Michael Scott

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Apr 4, 2017
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Boy Erased


Movie: :3stars:
Video: :4stars:
Audio: :4stars:
Extras: :2stars:
Final Score: :3stars:


I always find it interesting reviewing a film like Boy Erased. Coming with a rather strong Christian background and having fundamental belief systems that haven’t changed over the years I’m always nervous about reviewing a film regarding something that has historically been at odds with our beliefs. Especially when it’s highly popularized in today’s society. My interest in actually reviewing the film came from the fact that this was actually based off of the true story of Garrand Conley and his experiences in a gay “conversion” therapy camp that was mildly popular in some of the more southern fundamental states (those practices LARGELY died out around the turn of the century, maybe a few years after, but they occasionally still are practiced in a few states). As it turns out, I didn’t have any major issues with the plot itself (most people even in the Christian community can understand the counter productivity of the tactics used in those older conversion camps, and the reason they died out), but rather with some of the syrupy narrative tactics that Edgerton uses throughout the movie to try and elicit an emotional response, or to simply force the narration along without actually utilizing good storytelling. This is countered, though, with some fantastically emotional scenes between Joel Edgerton’s character and Jared (the title character based off of Garrand Conley). It’s a mixed bag film for sure, but an interesting one nonetheless.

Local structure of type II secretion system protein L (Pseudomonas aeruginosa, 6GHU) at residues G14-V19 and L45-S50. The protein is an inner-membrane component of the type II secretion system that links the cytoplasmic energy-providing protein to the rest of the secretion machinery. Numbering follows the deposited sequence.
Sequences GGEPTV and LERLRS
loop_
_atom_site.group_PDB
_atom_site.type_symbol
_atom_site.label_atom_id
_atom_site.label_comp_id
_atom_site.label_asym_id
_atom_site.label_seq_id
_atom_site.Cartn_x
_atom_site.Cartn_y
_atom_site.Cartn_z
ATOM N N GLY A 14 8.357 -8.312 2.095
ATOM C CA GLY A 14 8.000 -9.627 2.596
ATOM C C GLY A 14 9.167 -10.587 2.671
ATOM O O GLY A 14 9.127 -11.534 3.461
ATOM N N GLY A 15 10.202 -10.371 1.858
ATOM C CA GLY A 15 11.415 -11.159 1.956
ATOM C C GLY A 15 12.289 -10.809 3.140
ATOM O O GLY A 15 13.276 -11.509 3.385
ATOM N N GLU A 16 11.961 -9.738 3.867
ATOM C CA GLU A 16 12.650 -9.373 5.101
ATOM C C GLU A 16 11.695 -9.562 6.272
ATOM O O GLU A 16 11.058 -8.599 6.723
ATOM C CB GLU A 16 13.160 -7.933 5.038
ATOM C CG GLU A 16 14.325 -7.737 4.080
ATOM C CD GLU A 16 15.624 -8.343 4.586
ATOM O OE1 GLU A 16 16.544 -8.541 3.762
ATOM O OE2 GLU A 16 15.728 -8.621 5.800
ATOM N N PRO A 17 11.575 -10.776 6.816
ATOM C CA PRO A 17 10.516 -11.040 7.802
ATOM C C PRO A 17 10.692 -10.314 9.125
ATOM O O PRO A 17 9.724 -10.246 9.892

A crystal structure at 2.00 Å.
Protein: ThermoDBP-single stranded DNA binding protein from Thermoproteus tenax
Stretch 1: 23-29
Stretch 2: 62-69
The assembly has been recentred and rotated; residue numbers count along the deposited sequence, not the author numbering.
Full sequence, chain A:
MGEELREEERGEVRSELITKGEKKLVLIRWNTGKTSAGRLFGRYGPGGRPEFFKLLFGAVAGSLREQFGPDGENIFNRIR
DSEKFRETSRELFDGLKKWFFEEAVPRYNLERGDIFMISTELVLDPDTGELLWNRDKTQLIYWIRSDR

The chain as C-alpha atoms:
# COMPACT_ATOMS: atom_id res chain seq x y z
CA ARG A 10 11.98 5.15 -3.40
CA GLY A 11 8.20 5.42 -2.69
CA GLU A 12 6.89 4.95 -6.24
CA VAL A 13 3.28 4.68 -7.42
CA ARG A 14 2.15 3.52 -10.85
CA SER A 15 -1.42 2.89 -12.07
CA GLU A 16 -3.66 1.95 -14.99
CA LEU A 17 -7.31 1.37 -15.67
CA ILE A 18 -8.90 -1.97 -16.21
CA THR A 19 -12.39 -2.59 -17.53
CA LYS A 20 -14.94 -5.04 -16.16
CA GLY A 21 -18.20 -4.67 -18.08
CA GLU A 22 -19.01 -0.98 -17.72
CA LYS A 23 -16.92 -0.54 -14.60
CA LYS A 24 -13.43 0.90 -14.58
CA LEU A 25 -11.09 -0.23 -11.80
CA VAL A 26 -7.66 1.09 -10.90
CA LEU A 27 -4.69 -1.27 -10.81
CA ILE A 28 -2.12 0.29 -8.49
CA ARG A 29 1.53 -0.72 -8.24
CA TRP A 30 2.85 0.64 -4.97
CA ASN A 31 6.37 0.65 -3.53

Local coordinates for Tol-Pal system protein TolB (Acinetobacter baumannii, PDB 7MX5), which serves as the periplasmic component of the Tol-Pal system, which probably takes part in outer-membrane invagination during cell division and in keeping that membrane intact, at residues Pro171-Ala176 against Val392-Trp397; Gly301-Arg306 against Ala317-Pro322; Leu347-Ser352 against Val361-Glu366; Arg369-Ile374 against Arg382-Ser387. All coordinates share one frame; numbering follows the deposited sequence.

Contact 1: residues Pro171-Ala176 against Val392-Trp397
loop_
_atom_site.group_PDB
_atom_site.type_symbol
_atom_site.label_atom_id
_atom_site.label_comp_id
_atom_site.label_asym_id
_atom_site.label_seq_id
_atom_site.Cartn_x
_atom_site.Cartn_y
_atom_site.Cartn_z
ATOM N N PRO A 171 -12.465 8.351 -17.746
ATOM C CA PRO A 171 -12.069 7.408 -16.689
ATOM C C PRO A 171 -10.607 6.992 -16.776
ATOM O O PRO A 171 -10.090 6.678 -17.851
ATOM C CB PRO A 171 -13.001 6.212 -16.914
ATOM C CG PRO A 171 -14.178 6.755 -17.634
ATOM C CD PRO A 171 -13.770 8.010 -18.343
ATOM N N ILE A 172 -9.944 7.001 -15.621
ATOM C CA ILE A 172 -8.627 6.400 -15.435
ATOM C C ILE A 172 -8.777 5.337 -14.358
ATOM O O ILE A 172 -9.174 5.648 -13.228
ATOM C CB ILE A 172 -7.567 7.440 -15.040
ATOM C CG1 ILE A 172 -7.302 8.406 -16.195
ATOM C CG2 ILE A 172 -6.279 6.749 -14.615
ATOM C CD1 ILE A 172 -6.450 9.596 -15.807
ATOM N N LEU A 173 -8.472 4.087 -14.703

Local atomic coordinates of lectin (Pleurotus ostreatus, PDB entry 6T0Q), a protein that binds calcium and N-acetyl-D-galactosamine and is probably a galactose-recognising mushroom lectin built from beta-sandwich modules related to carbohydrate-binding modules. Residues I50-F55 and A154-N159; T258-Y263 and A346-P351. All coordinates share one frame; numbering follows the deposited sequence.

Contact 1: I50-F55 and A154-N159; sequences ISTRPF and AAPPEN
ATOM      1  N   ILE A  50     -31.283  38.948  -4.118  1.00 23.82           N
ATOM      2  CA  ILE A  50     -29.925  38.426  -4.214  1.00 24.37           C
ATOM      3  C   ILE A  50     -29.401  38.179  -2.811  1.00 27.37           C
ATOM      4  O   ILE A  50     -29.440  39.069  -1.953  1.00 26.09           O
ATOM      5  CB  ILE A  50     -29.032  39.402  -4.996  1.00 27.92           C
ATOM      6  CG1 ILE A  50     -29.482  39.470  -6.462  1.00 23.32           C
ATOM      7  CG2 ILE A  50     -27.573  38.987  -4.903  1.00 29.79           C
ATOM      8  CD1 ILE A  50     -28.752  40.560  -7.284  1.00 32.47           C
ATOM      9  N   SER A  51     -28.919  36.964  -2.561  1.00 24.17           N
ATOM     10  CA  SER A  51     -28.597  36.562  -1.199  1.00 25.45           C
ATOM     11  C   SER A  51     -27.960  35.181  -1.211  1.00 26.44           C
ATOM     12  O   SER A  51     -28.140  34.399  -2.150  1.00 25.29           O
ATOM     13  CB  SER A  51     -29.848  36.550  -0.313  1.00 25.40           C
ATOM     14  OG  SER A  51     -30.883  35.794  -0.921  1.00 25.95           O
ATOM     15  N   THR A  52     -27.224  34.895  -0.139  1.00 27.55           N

It seems like Jared Eamons (Lucas Hedges) has it all together. He’s a good looking kid growing up as a pastor’s kid in Arkansas. He’s got a cute girlfriend, and a doting mother (Nicole Kidman) and Father (Russell Crowe) who love their son to death. However, Jared has a secret that he’s been trying to deny to even himself for most of his teenage life. He’s got a same sex attraction to other males and it’s eating himself up inside. He ends up getting taken advantage of by a boy named Henry (the jockish crush that Jared has been secretly holding a candle for the last several years) and it breaks Jared enough to finally come out to his parents. Naturally this doesn’t go over very well his his Southern Baptist pastor parents, and both of them have a bit of a difficult time reconciling it. Father Marshall Eamons decides that it’s best that his son be sent off to a “conversion therapy” camp run by Viktor Sykes (Joel Edgerton)
Boy Erased puts Jared firmly in the seat of observer for most of the film, watching the more absurd tactics of Viktor Sykes and the therapy camp with almost lurid amusement until his own proclivities are put under scrutiny. The boy himself is really his own hero and villain, as he battles and fights against himself in sometimes horrific, and other times heroic measures in order to come to grips with whom he believes he is (vs. whom he believes he should be according to his parents). In many ways it’s quite effective in the film, with Joel Edgerton immersing himself so deeply into the role of the cruel and sadistic Sykes that you truly TRULY empathize with the young boys. The scene with Jared throwing the rock through the advertisement of the shirtless male model is incredibly powerful, showing us the true and indescribable conflict that is going on within the boy.